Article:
Several studies have suggested that baseline clinical, biomarker, and imaging features are predictive of progression of cartilage loss in the medial compartment of the knee and could be used to provide greater study power by selecting a population at greater risk for more rapid progression. These include increased body mass index (BMI) 13, an increased level of type II collagen C-terminal degradation products detected in the urine (uCTX-II) 14, the presence of varus mal-alignment at the tibiofemoral joint 10,11,15, the presence on MRI of subchondral bone marrow lesions 16 or meniscal abnormalities 17. If the more conservative estimates of progression are real it will become more important to identify populations within this at greatest risk for progression.
Prior studies have also suggested that the presence of semi-quantitative cartilage defects may predict subsequent cartilage volume change 18-20. The objective of this analysis was to ascertain if by selecting regions of interest with presence of denuded cartilage measured quantitatively, the remaining cartilage within this region of interest was susceptible to greater rate of change in cartilage morphometry measures from baseline to one year in knees with OA from a subset of participants from the OAI Progression subcohort.
Subjects included for this analysis are a subset of the 4796 participants participating in the OAI Study, which is an ongoing 4-year, multi-center, longitudinal, prospective observational cohort study, focusing primarily on knee OA. The study protocol, amendments, and informed consent documentation were reviewed and approved by the local institutional review boards. Data used in the preparation of this manuscript were obtained from the Osteoarthritis Initiative (OAI) database, which is available for public access at http://www.oai.ucsf.edu/. The specific datasets used are clinical data set 0.1.1 and Image Release 0.B.1 and 1.B.1.
OAI consists of two sub-cohorts: a Progression subcohort, and an Incidence subcohort. Two different populations of subjects were recruited; 1389 patients with radiographic evidence and symptoms of knee OA at baseline were recruited into the Progression subcohort and another group with risk factors for the development of symptomatic knee OA was recruited to the Incidence subcohort. All of the participants for the present study were drawn from the Progression subcohort.
The inclusion criteria for the Progression subcohort of the OAI required that both of the following criteria must be present together in at least one knee at baseline:
The participants consisted of the first substantive data release from the OAI progression subcohort. These were selected by OAI from participants who had complete baseline and one year MRI data in early 2006, with blocking for sex and center. This was a convenience sample of subjects. The ultimate selection of participants and radiographic results in this study are based upon central radiographic readings.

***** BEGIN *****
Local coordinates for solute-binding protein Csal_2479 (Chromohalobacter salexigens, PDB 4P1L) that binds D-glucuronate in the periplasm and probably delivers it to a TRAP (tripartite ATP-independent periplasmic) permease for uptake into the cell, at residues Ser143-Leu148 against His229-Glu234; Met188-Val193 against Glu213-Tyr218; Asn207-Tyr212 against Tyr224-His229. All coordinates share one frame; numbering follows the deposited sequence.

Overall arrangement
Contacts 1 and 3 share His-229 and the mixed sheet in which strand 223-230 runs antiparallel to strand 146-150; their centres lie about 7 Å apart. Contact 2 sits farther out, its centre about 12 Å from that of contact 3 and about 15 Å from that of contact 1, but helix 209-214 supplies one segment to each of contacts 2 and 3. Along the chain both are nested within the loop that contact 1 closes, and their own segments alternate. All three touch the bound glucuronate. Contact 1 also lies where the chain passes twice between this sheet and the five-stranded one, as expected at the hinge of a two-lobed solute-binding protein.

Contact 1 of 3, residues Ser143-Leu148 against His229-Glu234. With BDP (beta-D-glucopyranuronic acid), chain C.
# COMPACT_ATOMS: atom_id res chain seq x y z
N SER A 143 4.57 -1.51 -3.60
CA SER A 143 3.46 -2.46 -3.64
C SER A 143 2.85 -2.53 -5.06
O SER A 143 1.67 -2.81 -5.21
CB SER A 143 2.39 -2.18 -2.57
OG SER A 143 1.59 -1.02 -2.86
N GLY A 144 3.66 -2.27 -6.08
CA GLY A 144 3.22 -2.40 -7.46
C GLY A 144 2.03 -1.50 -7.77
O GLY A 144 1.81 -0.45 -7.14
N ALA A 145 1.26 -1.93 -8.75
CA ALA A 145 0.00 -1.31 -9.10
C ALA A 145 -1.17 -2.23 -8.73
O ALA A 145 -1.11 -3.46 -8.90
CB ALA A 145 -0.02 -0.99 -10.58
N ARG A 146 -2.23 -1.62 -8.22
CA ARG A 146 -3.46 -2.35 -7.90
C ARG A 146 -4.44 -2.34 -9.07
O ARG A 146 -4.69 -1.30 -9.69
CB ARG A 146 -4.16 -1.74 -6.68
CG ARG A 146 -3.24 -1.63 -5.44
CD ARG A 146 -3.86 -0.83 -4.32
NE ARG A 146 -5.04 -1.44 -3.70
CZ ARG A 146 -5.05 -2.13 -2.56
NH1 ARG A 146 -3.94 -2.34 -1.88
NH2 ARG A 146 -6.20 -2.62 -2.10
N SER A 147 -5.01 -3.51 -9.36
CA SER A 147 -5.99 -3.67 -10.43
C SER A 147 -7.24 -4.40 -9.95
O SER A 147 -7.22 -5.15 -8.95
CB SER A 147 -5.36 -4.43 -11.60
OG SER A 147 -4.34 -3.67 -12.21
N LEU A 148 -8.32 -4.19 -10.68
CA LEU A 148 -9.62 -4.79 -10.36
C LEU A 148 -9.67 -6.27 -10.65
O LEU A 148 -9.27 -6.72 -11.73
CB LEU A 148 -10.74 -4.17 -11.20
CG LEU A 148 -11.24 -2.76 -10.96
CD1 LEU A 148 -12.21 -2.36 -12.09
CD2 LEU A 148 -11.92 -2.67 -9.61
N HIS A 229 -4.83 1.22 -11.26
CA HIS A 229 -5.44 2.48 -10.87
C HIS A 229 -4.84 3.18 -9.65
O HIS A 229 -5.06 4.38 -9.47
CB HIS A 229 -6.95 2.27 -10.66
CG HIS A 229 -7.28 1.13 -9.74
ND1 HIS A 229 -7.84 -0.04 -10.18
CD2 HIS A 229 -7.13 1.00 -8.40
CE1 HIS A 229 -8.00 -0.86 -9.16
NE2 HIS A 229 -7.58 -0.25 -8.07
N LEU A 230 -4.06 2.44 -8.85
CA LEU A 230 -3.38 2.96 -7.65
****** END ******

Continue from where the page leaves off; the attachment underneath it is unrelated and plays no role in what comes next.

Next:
Bilateral posteroanterior (PA) views were obtained using a SynaFlexer™ frame (Synarc, Inc., San Francisco, CA) to position the subject's feet reproducibly 21. Baseline and follow-up radiographs of the sample of 160 subjects were read independently by two study readers, one a bone and joint radiologist (PA), and the other a rheumatologist (DJH). Knee x-rays were read in a paired fashion, blinded to sequence. The two central readers (DJH and PA) separately evaluated the Kellgren & Lawrence grade (0-4 scale) 22 as well as individual radiographic features 23, i.e. osteophytes and joint space narrowing (JSN) on a 0-3 scale of each knee at both time points using the OARSI atlas. For the Kellgren and Lawrence grade we used adjudicated readings that were arrived at by a consensus of both readers at a later reading session, with both readers and an adjudicator present. Disagreements on JSN were also adjudicated if the two readers disagreed.
Bilateral MRIs from 160 participants were provided by OAI but only one knee from 150 patients (one knee per subject) was identified for analysis. The rationale for the reducing the sample from 160 to 150 was that the budget for processing the images was limited and in addition we wanted to optimize the use of subjects more likely to progress. The selection of the index knee for this analysis was based on the presence of both symptoms (frequent knee pain) and radiographic OA (ROA) in the same knee. 100 patients had unilateral symptomatic ROA, and this knee was chosen for analysis, regardless of radiographic severity. For the remaining participants with bilateral symptomatic ROA one knee was selected, favoring the knee with moderate disease more likely to undergo disease progression (for further details on knee selection see prior publication 8).
Images were acquired on a 3 T MRI scanner (Siemens Magnetom Trio, Erlangen, Germany) with a quadrature transmit-receive knee coil (USA Instruments, Aurora, OH). For the purposes of cartilage segmentation we used the sagittal 3D DESSwe images with a slice thickness of 0.7 mm, 16.3ms TR, 4.7ms TE, 25° FA, 160 slices, 140mm Field of View (FOV); 384×307 matrix; in-plane resolution 0.37mm ×0.46mm (interpolated to an isotropic in-plane resolution of 0.37mm×0.37mm), 185Hz/pixel bandwidth, 0% phase oversampling, 10% slice oversampling, 80% phase resolution, 100% slice resolution, 1 average, elliptical filter on, asymmetric echo off, anterior/posterior phase encoding, fast gradient and fast RF options (acquisition time 10 minutes 23 seconds).